Shokare Nakpodia: Nigerian Menudo
Shokare (Sho) Nakpodia shared details from his life in Nigeria and of the transition to life in San Antonio.
He and his peers grew up reading Chinua Achebe’s “Things Fall Apart,” which taught them “how to think about the future because the past was essentially lost,” through the British colonization.
When he moved to London to go to Leeds College, he was amazed at the simplicity and order of the city – this was one of the most peaceful places he had been. “At the same time I was really begging for chaos in my life, this was too peaceful – nothing was going on here.”
He moved back to Nigeria to be an arts dealer, lost everything in Paris at Moulin Rouge, drove a cab in New York to subsidize his dream of becoming a writer – where he found chaos again in the Bronx. He and his wife then moved to San Antonio. He now has two children and he’s a founding Partner and Creative Director of The MightyGroup — a full service communications agency established in 2002, located just east of downtown San Antonio.
His work in the community led him start DreamWeek in 2013; a city-wide summit promoting the exchange of ideas on universal issues facing multi-cultural communities.
“As long as we have menudo that tastes like my grandmothers cooking (in Nigeria),” he said. “I will always consider San Antonio home.”
Brent “Bones” Barry: Most Valuable Parent (MVP)
“We Grew up in a very competitive household, my brothers and I were always measuring ourselves,” said NBA Analyst Brent Barry, a former San Antonio Spur who spent 14 years in the league and was part of two NBA championships in San Antonio.
“My father Rick played in the NBA for 14 years,” he said listing off his father’s many awards, recognitions, and induction in the Hall of Fame. “It was cool but not cool that he wasn’t around during my childhood. The MVP at home was my mom. She was the Most Valuable Parent.”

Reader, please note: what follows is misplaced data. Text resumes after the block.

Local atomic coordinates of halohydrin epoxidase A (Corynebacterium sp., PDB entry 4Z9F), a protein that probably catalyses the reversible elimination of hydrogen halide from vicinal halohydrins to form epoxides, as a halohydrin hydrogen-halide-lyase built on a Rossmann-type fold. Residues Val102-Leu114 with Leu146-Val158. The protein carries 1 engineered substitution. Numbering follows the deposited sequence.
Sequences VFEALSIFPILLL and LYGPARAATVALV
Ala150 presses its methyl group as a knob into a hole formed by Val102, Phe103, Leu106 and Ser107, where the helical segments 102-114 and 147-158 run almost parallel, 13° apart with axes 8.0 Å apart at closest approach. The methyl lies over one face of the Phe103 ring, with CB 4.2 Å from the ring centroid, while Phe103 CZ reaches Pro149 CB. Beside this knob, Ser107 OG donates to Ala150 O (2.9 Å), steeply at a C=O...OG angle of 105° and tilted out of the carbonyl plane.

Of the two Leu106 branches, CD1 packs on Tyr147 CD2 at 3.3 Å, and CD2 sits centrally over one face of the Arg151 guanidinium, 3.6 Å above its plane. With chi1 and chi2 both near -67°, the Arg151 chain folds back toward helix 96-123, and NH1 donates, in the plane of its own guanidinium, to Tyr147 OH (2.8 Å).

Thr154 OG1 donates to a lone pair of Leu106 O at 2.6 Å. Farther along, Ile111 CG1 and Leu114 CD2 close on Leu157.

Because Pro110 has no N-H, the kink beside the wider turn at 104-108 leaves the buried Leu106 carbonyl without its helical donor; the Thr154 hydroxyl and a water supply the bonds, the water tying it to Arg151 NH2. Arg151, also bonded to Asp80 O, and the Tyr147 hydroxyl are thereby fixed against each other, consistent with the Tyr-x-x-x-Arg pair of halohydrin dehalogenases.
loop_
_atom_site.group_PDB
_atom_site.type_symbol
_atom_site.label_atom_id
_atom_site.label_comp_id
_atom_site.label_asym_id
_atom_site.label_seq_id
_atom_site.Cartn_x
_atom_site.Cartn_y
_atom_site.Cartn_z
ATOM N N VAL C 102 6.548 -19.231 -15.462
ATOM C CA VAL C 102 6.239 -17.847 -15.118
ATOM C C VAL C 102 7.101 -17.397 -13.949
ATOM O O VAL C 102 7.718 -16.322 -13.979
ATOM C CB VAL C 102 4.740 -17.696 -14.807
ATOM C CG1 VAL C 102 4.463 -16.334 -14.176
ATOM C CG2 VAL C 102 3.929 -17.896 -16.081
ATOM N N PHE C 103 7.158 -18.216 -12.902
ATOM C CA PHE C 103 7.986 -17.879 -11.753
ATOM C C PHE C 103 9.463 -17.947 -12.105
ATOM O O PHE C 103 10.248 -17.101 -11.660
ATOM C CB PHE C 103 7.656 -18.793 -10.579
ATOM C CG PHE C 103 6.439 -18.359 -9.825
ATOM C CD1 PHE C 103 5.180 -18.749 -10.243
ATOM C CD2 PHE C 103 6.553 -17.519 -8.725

His mom raised five kids on her own, worked, drove carpool, got he and his siblings to practices, sleepovers, and was late all the time. “She wasn’t perfect, but it worked.”
He felt enormous pressure to “live up to” his father’s legacy when he started playing basketball. “In the beginning it was simple. I was just a boy, standing in front of a hoop, asking it to just come down a little bit.”
The odds of having a career in athletics is extremely low, “so I’m sorry to al the white kids here tonight.” Most kid’s careers are from ages 6-12.
Barry advised parents to step back be supervisors, consultant, and supporter of this short “career.” Find a good coach and simply be there when they do something great, he said.
“If you’re a parent here tonight, or hope to be at some point, remember that your child is not their athletic performance,” he said. “(My mother and coach) could have looked at me as a prospect, instead they looked at me as kid. And I can’t wait to watch my two guys (sons) do the same thing.”
Molly Cox: Not a ‘Change Agent’
Molly Cox packed many thoughts and observations into her presentation. Most were hilarious, which – If you know Cox – is a given. Joking aside, she also touched on more serious issues like rescuing pets, homophobia, and equal access to health care and educational opportunities – also a given. She’s the chief of engagement at SA2020, but she was not at the Empire on Tuesday night in that capacity. At all.
“(That there is a debate about if) being gay is a choice is so ridiculous,” Cox said. “Whether you’re born gay or choose to be gay doesn’t interest me so much as being born as or choosing to be and asshole.”
Cox loves women. She also loves cheese. And she’s very, very annoyed by men whistling at women in the street. “Just ask them out, don’t be a creeper about it.”
Cox also commented on the “culture of buzz words” – in quotations because that might not be accurate, but it’s hard to define. I’ll let Cox:
“P.S. When you describe yourself to me using the phrase ‘change agent’ or talk to me about your ‘tribe’ or ‘filling your bucket,’ I’m immediately suspicious of you,” she said. “In my life I’ve had the fortune of meeting amazing human beings, people who spend their days getting people insured, talking about accessibility, talking about equal rights – I know a person who paid for a stranger’s kid’s college tuition just cause he saw something in him. You’re never going to hear about these people, you know why? They don’t introduce themselves as change agents they just create change.”
This led into why she’s so good at getting on a stage, emceeing events, theater.